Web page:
“I watched my cousins, my sisters and brother graduate from Provincetown High School,” 17-year-old Katie Silva told Mary Ann Bragg of The Cape Cod Times in 2012. “And I wasn’t about to pass up that opportunity.” She was among the last, however. Two years earlier, the school committee voted, reluctantly but unanimously, to phase out the school after Katie’s class graduated. Peter Grosso, the committee chairman and father of two P.H.S. alumni, said: “I never thought I would see this day. But we’ve just been fighting the numbers. It’s just not going to work.”
The closing was no easy task. For generations, P.H.S. had graduated the sons and daughters of hardscrabble Provincetown with the implicit promise that their lives could be richer and more fulfilling than those of their parents. After the bleak circumstances of coastal Portugal or the Azores or Cape Verde, Provincetown High was a key to the American dream. Classical Revival in style, with a monumental distyle portico topped by a four-foot clock and Lamps of Knowledge, it was also a proud emblem of the year-round town, a place where children were raised to stay.
In 1930, the old high school, which stood virtually on this spot, was consumed by fire. The town acted with extraordinary alacrity to replace it. William Herbert McClean, the Boston architect who designed Provincetown High, specialized in school and library buildings. The contractor was Frank A. Days Jr. The new school was dedicated in September 1931. Its front hall was ornamented by Ross Moffett murals. In 1963-1964, a new gymnasium, vocational school, library, and classroom building opened on what had been part of the Grace Hall parking lot. The year of the school’s peak enrollment was 1967, when the senior class had 53 students.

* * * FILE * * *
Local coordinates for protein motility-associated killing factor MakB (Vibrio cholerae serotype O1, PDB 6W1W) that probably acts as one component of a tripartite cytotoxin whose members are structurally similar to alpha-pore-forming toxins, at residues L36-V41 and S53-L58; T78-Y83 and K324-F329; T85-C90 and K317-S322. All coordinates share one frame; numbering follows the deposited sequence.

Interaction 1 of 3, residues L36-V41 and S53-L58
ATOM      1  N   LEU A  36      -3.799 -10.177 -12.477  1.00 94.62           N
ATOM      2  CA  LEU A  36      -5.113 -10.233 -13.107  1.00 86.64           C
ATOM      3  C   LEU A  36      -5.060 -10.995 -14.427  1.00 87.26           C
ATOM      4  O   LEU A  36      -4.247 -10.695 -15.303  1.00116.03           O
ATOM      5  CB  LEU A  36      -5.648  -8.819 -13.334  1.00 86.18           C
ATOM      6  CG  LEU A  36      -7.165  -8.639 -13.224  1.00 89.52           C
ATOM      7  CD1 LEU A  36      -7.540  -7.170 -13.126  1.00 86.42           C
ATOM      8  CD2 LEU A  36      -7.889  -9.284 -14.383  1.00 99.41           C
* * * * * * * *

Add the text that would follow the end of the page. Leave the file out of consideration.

But as property values and taxes soared, old families had little choice but to divide their homes into condos and sell off slices. Buyers weren’t putting down stakes here. The closing of the North Truro Air Force Station in 1994, growing restrictions on fishing, and the dearth of year-round employment were big factors, too, said Dr. Beth Singer, the superintendent of schools. Rising costs and declining enrollment created a self-fulfilling spiral, making it tougher to attract those few students who lived within easy distance. Taxpayers questioned the wisdom of subsidizing secondary education on such a scale.
The plan developed in the early 2000s called for Cape end students to attend Nauset Regional High School in Eastham. The saving grace was that P.H.S., now called the Elmer I. Silva Learning Center in honor of a much-respected principal, would neither be razed nor turned into condos. Instead, the kindergarten through sixth grade classes were moved here from Veterans Memorial to join the seventh and eighth grades, which were already here. The elementary school is “thriving,” Shannon Patrick, a parent and school committee member, told me in 2014.
The Class of 2013 was composed of (back row, from left) Mairead Hadley, Lydia Legnine, Katie Silva, and Bezie Legnine; (front row) Arianna Martinez, Salena Smith, Catie Adams, and Molly Nelson. As their final assignment, they studied the influence of P.H.S. on town life, culminating in an exhibition and commemorative mural. Rather than turn their backs on history, the last graduates embraced it, even as they joined the history books themselves.